Opposition parties have picked up on the scent of discontent as well. Campaign commercials broadcast nationwide by opposition parties were surprisingly negative, albeit lacking material actually critical of United Russia. Blatantly negative campaigning material can risk repercussions under media and extremism laws, which are enforced selectively by the authorities. They portrayed a state of affairs rife with corruption and filled with apathetic officials (almost always seen driving or alongside black European imported cars, with flashing blue lights, the symbol of authority on the streets of most major cities). The commercials also promised welfare for the poor, whose plight was the fault of embezzlers at the top. The slogan “the party of crooks and thieves” took flight as well, reaching such notoriety that United Russia was forced to launch a debunking campaign. This risk of being compared to the opposition as a party of oppression, as opposed to a provider of security and benefits, is the greatest threat to United Russia. A “run on the market” of electoral seats can occur if the perception that United Russia must truly compete changes.
Even if United Russia collapses in the future, it would not ensure a fundamental change in political life in Russia. A full transition to a liberal democracy is the least plausible scenario, as the nation lacks established democratic institutions, or even a strong liberal party. The recent protests in major Russian cities spurred on by social networking sites warrant further investigation, but are not a phenomenon that should be expected of spreading nationwide. Moreover, dreams of an Internet-savvy democratic youth movement are not reflected by polls. Russians view democracy in an entirely different fashion than Westerners. In a 2008 poll, Russians were asked to list the characteristics of democracy. 60% of respondents chose a “high standard of living.” 44-49% chose “order, observance of legality,” “equality of all citizens before the law,” and “observance of the political rights and freedoms of citizens.” Only 6-12% chose institutions and developments, such as “separation of powers,” “independence of the judicial and legislative branches,” “pluralism of opinion and absence of state control over the mass-media,” and “observance of the rights and interests of ethnic and other minorities.” A poll from 2004-2007 produced similar results. Russians focus not on the institutions which define democracy, but instead on the characteristics of what they perceive as a democratic nation. If we interchange the word “democratic” in the prior sentence for “Western,” this perspective makes far more sense, as the overwhelming majority of exposure Russians have had to Western democracies has been through goods and media, not laws and institutions.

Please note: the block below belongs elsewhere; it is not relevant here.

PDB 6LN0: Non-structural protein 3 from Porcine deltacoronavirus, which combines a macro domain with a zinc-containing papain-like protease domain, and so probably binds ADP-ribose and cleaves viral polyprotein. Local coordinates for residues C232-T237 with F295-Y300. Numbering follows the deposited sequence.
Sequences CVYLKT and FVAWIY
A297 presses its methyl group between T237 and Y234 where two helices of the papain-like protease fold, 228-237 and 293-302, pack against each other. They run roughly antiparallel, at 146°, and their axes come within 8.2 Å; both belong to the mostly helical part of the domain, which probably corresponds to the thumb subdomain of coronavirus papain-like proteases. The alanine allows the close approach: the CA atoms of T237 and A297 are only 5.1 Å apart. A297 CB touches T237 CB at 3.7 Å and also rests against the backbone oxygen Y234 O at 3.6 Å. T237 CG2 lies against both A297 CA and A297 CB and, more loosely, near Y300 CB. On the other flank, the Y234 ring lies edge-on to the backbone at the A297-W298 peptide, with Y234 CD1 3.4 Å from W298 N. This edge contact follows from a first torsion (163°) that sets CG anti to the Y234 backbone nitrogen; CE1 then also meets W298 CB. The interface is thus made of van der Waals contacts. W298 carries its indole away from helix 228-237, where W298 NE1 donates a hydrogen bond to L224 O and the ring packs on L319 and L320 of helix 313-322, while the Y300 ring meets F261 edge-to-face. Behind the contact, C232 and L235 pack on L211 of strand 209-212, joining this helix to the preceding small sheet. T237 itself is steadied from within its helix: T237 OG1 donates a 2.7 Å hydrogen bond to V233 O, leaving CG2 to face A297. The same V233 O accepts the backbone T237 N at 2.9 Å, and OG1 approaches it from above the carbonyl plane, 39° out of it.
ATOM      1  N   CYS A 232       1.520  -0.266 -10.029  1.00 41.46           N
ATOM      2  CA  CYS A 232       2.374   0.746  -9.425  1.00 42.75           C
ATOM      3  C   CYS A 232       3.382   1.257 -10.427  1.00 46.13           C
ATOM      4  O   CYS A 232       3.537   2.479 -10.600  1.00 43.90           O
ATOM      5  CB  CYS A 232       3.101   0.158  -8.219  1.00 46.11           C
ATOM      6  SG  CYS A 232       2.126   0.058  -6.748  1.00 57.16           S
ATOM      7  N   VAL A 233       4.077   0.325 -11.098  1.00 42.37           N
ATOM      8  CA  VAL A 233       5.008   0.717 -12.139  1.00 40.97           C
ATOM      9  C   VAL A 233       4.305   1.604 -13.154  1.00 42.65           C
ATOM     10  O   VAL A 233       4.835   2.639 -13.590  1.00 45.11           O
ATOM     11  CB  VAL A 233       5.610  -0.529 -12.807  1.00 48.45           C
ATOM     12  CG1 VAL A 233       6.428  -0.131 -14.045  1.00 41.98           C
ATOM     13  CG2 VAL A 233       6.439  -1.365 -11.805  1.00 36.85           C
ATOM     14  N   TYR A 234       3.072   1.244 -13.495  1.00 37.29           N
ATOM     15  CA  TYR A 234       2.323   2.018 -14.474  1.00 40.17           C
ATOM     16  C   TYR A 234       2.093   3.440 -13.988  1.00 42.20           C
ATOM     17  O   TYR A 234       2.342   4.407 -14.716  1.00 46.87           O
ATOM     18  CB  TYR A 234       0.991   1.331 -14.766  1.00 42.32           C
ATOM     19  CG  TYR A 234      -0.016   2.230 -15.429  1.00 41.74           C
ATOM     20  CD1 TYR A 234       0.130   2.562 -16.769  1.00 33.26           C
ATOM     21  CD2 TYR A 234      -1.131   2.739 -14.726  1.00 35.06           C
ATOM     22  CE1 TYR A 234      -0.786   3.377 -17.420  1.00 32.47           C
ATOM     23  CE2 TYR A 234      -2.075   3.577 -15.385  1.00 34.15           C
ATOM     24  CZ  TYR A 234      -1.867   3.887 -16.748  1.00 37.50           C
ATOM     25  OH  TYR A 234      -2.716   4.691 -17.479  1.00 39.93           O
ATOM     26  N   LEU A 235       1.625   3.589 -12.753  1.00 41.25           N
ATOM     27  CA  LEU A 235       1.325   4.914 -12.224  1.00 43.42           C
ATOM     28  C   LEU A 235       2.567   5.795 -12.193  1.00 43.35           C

The regime will likely fail given its nature of being supported by the identity of a central figure, its increased dependence on administrative resources to deliver electoral results, and inherent internal disorder. It is possible that a viable alternative to Putin (such as Medvedev, who publically lamented about the stagnation of Russia’s society and economy) could, with a strong enough grip on the center, enact reforms to the electoral system, establish a true party ideology, and spur the party to compete with the opposition on its own merit. That is to say, the party would have to abandon every advantage it now has and devolve the control which was the very goal of the party leadership to begin with. Radical changes are not beyond Russian leaders; history shows this. What it also shows, however, is a general unwillingness for the anteceding leaders to devolve the great power they have received; but this is not so much a Russian tradition as it is an authoritarian one, which is as old as history itself.
The most plausible scenario for Russia is a partial regression to the Yeltsin-era interelite conflict, which, enhanced by the necessity of national-level parties, would be even more rife with the mobilization of administrative resources against political adversaries. Alongside this conflict would be the intertwining and confusing aspects of keeping up a façade of party politics, in which the battle lines would likely span multiple parties and candidates. Such an outcome is not desirable for average Russians or for most elites, and it is reasonable to argue there will be citizen support of United Russia even as it crumbles from within.